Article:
1 Now there was a man at Caesarea named Cornelius, a centurion of what was called the Italian cohort, 2 a devout man and one who feared God with all his household, and gave many alms to the Jewish people and prayed to God continually. 3 About the ninth hour of the day he clearly saw in a vision an angel of God who had just come in and said to him, “Cornelius!” 4 And fixing his gaze on him and being much alarmed, he said, “What is it, Lord?” And he said to him, “Your prayers and alms have ascended as a memorial before God. 5 “Now dispatch some men to Joppa and send for a man named Simon, who is also called Peter; 6 he is staying with a tanner named Simon, whose house is by the sea.” 7 When the angel who was speaking to him had left, he summoned two of his servants and a devout soldier of those who were his personal attendants, 8 and after he had explained everything to them, he sent them to Joppa.
We are now entering another story about the Acts of the Holy Spirit. Cornelius was a righteous man who pleased God with his life, his family, and his service. He was chosen for the purpose we will read about soon of hosting the Apostle Peter in his home to minister to the town of Joppa. But why did God choose this man from all the others? Aside from the fact that he was a semi-proselyte (a fancy word for someone who observes the majority of Jewish customs) which will be discussed later in the story, his heart was rendered toward God.
Theology is a good and a bad thing. Theology inspires people to study God’s word deeper and try to understand more of what it means to be in a relationship with Him. This is important for us to grow spiritually. However the bad side of getting wrapped up in theology is that we can get ourselves locked in to a specific way of thinking and actually close off our minds to the majesty, love, and mercy of God. When Jesus walked the earth, He had a habit of paying attention to all those whom society said weren’t worthy of attention from God because their lack of religious behavior warranted them no real audience with The King. What would Jesus say about your theology? Here we have this guy who isn’t a Christian and not really a Jew but is seeking God’s truth in His life. Who deserves audience with God more, this guy who is honestly seeking God and doing the best he can with what he knows or the pastor who serves his knowledge of scripture more than the God it speaks of?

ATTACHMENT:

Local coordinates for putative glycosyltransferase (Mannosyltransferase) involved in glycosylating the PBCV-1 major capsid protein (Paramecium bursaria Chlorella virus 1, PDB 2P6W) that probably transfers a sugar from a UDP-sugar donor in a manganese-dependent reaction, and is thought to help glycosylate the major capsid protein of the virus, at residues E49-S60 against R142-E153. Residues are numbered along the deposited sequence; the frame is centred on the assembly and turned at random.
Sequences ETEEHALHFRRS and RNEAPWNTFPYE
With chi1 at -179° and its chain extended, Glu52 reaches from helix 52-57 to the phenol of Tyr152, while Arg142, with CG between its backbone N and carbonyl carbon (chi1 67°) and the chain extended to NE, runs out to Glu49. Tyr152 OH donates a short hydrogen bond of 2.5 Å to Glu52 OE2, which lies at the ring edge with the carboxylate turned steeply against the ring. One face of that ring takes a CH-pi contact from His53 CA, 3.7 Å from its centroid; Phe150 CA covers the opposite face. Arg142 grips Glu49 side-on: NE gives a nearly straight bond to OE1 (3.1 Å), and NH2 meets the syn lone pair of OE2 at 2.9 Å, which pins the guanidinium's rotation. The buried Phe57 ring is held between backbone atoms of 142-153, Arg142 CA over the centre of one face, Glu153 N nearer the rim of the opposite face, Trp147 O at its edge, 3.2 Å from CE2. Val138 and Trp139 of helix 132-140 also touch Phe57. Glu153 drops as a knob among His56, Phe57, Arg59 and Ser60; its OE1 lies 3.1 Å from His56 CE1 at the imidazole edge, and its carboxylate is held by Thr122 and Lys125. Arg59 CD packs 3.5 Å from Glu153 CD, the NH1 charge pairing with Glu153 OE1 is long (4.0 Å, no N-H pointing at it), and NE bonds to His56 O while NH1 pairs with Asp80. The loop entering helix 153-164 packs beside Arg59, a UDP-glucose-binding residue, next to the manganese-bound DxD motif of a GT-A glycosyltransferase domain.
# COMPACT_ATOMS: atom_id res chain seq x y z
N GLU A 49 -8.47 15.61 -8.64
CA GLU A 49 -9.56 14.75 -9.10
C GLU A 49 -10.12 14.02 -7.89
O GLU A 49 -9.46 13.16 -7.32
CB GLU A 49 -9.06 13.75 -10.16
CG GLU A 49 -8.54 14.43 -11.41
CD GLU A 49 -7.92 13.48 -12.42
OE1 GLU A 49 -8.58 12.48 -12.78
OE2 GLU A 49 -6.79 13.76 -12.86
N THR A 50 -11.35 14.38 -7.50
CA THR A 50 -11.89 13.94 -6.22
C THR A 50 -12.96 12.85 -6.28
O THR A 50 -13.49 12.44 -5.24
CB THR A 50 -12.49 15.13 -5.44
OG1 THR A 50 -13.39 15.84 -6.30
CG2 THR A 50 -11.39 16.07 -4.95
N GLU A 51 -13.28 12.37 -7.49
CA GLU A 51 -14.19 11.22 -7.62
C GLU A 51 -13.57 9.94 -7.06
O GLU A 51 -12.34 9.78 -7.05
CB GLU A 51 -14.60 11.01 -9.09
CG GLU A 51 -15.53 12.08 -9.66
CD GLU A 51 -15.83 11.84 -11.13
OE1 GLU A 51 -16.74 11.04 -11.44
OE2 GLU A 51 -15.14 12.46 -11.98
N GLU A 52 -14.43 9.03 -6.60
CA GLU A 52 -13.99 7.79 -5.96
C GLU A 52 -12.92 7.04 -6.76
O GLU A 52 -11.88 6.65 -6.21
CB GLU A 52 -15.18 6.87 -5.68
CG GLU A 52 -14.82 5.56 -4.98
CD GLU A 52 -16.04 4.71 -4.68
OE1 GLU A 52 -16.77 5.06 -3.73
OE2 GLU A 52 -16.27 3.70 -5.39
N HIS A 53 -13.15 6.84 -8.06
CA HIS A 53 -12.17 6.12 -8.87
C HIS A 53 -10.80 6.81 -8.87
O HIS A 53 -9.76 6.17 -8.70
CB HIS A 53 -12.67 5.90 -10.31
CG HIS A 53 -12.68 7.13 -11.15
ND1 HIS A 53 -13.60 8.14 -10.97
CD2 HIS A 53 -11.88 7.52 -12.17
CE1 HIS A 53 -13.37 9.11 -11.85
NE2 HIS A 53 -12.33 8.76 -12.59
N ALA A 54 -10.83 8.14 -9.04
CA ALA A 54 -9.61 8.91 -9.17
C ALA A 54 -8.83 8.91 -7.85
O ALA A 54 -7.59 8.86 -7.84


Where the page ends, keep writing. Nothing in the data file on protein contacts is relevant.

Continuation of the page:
When we judge the outward actions of someone, we are not acting righteously. “But,” I can hear you thinking, “Jesus pointed out the misgivings of the Pharisees and He tells us to judge righteously.” Yes, but what we forget is that Jesus judges the hearts of man, not his actions. Our actions flow from our heart condition and while we may be well intended, we still might not perform “the correct” actions. Our focus on actions betrays the whole point of the work of God’s grace and love in our lives. Yes, we can tell what kind of tree someone is by the type of fruit they bear. But what about this guy? He prayed, he gave regular offerings, but he wasn’t circumcised and had no idea who Jesus Christ was.
Cornelius did his best to serve God. He sought God’s face and tried to live a righteous life and also guided his household to do the same. We can compare Cornelius to Saul, who was running around arresting Christians in God’s name. His heart was in the right place but his actions were betraying the truth of God, so God confronted him about it. This is why we call it good initiative, bad judgment. Later, Peter will proclaim, “I understand now that God is not one to show partiality.” No Cornelius wasn’t persecuting Christians. From what we read in the text, he had no idea who Christians were. He did, however, know there was a God and he was trying to learn more about Him.
Our relationship with God isn’t dependent upon following a set of physical rules, but whether or not we are seeking Him out with all our heart, mind, and soul or if we are just playing the game to appear religious. This is why Jesus said all the law and the prophets hang on loving the Lord your God with all your heart, body, and soul and loving your neighbor. It isn’t about what you do, it’s about why you do it. Anything short of that is merely trying to earn grace and build our own self-righteousness.